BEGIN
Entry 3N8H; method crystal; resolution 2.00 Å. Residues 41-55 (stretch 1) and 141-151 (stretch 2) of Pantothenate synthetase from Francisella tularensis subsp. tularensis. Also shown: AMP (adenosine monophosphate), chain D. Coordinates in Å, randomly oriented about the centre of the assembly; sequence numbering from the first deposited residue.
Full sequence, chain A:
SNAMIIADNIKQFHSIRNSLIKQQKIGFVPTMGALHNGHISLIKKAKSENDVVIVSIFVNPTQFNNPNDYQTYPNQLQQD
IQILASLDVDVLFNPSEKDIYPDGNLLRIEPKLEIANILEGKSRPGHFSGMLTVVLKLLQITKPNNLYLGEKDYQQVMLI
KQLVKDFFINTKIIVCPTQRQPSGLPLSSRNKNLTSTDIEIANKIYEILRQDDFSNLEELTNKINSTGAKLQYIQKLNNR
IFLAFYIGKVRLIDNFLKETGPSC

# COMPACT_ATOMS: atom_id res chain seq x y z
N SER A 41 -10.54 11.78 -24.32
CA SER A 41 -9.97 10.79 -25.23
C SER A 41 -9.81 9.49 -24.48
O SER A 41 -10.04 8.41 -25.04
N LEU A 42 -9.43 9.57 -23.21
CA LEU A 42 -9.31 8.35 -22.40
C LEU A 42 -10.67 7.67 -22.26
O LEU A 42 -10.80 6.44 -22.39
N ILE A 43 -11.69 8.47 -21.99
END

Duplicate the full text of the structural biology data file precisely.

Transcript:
Entry 3N8H; method crystal; resolution 2.00 Å. Residues 41-55 (stretch 1) and 141-151 (stretch 2) of Pantothenate synthetase from Francisella tularensis subsp. tularensis. Also shown: AMP (adenosine monophosphate), chain D. Coordinates in Å, randomly oriented about the centre of the assembly; sequence numbering from the first deposited residue.
Full sequence, chain A:
SNAMIIADNIKQFHSIRNSLIKQQKIGFVPTMGALHNGHISLIKKAKSENDVVIVSIFVNPTQFNNPNDYQTYPNQLQQD
IQILASLDVDVLFNPSEKDIYPDGNLLRIEPKLEIANILEGKSRPGHFSGMLTVVLKLLQITKPNNLYLGEKDYQQVMLI
KQLVKDFFINTKIIVCPTQRQPSGLPLSSRNKNLTSTDIEIANKIYEILRQDDFSNLEELTNKINSTGAKLQYIQKLNNR
IFLAFYIGKVRLIDNFLKETGPSC

# COMPACT_ATOMS: atom_id res chain seq x y z
N SER A 41 -10.54 11.78 -24.32
CA SER A 41 -9.97 10.79 -25.23
C SER A 41 -9.81 9.49 -24.48
O SER A 41 -10.04 8.41 -25.04
N LEU A 42 -9.43 9.57 -23.21
CA LEU A 42 -9.31 8.35 -22.40
C LEU A 42 -10.67 7.67 -22.26
O LEU A 42 -10.80 6.44 -22.39
N ILE A 43 -11.69 8.47 -21.99